30 March 2017

On the occasion of its 25th anniversary, the UNDP implemented GEF Small Grants Programme, in partnership with the Government of India and the Centre for Environment Education (CEE) in India, organized a knowledge fair with the theme “Mainstreaming grassroots innovations” in an effort to highlight the innovative solutions developed by communities and civil society organizations supported by the SGP in India. As one of the upgraded SGP Country Programmes, SGP India has supported over 350 organizations and 430 projects to protect biodiversity, address climate change and prevent land degradation benefiting over 962 women’s self-help groups and over 15,000 beneficiaries across the country since 1995.

One of the strategic priorities for SGP is the generation and dissemination of the knowledge produced by its projects allowing for other communities and donors to replicate and scale up good practices. In this sense, SGP worldwide has become an incubator of innovations from civil society organization that address sustainable development challenges. To provide space for knowledge exchange and peer to peer training the fair included four plenary sessions, over 20 thematic discussions, two training workshops, a market fair called "Green Hat" and a technology fair.

Speakers at the opening plenary, included Kartikeya Sarabhai, Director of CEE, the national host institution of SGP in India, Mr. Prabhjot Sodhi, Programme Officer representing UNDP, Mr. Rakesh Kumar, Director, International Cooperation of the Ministry of Environment, Forest and Climate Change and Ms. Diana Salvemini, UNDP Global Coordinator for the SGP Upgraded Country Programmes. In his remarks, Mr. Kumar mentioned the importance of SGP’s alignment with national priorities and the role of the government in scaling up these innovations.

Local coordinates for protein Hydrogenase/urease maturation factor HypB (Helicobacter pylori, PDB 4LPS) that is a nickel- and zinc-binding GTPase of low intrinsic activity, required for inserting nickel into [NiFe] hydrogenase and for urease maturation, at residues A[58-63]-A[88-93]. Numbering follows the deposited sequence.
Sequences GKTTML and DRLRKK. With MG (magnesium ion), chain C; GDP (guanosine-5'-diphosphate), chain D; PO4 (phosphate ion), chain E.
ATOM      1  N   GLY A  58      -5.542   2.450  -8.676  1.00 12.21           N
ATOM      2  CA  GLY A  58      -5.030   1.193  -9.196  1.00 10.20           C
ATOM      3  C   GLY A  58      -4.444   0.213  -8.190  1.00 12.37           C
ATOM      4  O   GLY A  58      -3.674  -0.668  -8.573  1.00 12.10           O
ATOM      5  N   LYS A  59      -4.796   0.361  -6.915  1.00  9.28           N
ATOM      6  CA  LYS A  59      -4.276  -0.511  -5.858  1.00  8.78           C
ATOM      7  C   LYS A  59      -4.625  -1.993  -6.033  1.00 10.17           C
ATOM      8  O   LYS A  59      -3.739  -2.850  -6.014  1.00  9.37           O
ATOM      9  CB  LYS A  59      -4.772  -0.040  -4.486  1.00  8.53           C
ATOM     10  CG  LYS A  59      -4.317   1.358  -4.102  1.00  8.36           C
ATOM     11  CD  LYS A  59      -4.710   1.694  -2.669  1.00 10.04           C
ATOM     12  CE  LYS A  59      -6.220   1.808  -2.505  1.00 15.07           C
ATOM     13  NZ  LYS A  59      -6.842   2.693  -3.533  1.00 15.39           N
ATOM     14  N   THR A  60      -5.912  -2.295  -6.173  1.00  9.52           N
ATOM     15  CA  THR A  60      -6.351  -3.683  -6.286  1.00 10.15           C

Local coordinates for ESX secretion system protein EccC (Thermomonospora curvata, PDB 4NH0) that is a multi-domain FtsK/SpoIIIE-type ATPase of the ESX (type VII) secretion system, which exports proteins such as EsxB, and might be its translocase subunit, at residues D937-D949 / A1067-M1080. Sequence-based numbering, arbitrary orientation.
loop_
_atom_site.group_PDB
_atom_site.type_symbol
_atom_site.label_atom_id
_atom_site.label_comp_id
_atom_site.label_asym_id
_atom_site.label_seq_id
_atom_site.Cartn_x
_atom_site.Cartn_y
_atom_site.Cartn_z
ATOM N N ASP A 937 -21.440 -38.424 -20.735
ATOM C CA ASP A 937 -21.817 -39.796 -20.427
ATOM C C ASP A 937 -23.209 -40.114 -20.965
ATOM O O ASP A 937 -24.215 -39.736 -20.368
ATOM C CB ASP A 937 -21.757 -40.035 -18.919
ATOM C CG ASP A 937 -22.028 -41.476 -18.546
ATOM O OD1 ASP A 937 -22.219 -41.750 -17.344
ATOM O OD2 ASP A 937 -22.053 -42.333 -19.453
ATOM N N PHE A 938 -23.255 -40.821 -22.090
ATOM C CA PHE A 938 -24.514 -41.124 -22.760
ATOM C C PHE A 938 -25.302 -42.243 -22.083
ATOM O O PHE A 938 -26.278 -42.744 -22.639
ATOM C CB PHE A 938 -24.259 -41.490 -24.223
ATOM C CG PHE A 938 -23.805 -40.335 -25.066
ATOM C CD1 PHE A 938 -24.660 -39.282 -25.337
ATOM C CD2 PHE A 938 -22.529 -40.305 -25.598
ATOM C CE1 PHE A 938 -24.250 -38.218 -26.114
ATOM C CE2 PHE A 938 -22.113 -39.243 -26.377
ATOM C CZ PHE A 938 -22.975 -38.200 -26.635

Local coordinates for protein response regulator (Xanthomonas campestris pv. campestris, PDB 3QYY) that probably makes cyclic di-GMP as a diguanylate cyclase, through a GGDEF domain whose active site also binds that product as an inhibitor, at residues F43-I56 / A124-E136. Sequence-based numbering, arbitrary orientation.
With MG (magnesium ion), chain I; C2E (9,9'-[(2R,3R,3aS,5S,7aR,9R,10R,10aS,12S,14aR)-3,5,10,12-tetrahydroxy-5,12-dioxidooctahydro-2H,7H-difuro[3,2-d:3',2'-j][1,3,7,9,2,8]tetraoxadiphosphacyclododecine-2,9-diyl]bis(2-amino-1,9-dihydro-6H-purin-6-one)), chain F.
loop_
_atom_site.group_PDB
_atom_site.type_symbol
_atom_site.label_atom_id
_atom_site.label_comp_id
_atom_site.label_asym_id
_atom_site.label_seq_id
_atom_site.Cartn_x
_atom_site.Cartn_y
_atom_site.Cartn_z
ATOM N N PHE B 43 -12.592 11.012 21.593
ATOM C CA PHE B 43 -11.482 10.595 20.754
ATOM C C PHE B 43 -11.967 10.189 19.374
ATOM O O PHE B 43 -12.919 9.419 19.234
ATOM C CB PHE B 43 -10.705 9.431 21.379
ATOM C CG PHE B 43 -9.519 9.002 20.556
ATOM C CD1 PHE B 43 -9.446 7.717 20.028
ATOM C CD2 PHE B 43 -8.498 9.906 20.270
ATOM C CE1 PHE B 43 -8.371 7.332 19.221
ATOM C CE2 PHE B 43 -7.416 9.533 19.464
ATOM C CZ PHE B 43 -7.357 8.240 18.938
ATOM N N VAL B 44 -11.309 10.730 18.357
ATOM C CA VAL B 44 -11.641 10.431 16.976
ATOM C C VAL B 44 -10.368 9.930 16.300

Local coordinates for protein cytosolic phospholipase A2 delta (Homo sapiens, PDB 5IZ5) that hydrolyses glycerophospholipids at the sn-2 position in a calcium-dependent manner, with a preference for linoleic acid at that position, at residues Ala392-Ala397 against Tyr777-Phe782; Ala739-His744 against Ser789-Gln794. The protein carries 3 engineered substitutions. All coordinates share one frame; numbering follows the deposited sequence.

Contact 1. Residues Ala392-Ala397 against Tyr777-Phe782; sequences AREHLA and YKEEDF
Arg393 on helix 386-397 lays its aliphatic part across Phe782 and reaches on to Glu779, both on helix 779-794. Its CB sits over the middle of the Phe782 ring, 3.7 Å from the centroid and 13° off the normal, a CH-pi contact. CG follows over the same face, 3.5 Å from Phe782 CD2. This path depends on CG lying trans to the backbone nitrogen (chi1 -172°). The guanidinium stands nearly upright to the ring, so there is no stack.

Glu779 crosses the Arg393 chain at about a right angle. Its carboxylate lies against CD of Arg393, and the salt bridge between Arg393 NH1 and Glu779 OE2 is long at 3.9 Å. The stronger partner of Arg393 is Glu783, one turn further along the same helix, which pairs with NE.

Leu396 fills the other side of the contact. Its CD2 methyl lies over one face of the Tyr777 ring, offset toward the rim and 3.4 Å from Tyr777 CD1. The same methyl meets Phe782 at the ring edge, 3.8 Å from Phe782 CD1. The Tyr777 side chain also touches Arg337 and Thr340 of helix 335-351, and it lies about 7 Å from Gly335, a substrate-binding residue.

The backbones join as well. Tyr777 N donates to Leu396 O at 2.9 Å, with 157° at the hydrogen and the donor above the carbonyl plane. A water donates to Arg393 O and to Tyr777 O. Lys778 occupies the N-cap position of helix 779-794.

Scaling up was the focus of other plenary sessions, which included presentations by Ms. Karuna Singh from the Earth Day Network in India and a member of SGP’s National Steering Committee; Ms. Anu John, UNDP Consultant on loan to the International Cooperation Division of the Ministry of Environment, Forest and Climate Change; and Ana Maria Currea, Knowledge Manager of the Small Grants Programme. In her remarks, Ms. Currea referred to the key elements that lead to replication and scaling up such us alignment with national priorities and larger social movements and initiatives; involving diverse institutional actors from the beginning of project formulation; establishing a precedent, a successful pilot that others can follow, documenting and sharing good practices and using traditional and social media to disseminate successful practices.

For example, a project implemented by local NGO Sarthak, developed a sustainable integrated waste management system initially for five wards in the city of Bhopal that served as a model for the creation of a plastic waste management policy at the state level in 2011, and which has now been replicated in all states across India, and even in Bangladesh. This innovative model, now known as the “Bhopal model”, recycles and processes plastic and reuses it in the construction of roads benefiting over two million people.

The market place called “Green Haat” showcased the products of over 15 organizations including, organic teas, coffee, creams and herbal oils and sustainably produced organic dye fabrics, among others. The Green Haat was open not only to the fair participants but to the general public in the evenings and generated sales of SGP supported products for over US$2,250 in the three days it was open. This concept of the Green Haat, pioneered by SGP India, has been used to showcase local innovation at events organized by the government, UNDP and other partners, allowing SGP innovations to reach wider audiences. The technology fair was an invitation to other partners to also showcase their technologies and exchange knowledge.

To promote south-south knowledge transfer, SGP National coordinators from Afghanistan, Nepal and Sri Lanka also attended the event and shared good practices from their countries. For example, SGP Nepal presented its experience in piloting renewable energy technologies and SGP Sri Lanka shared its experience introducing sustainable practices in the production of rubber.

Closing the fair, Diana Salvemini spoke of the future of the SGP Country Programme and its focus on using a thematic and geographic landscape approach that would allow the Country Programme to concentrate its efforts and increase its impact. More than 300 participants attended the fair, including government officials, development practitioners, members of the academia, the private sector, communities and NGOs.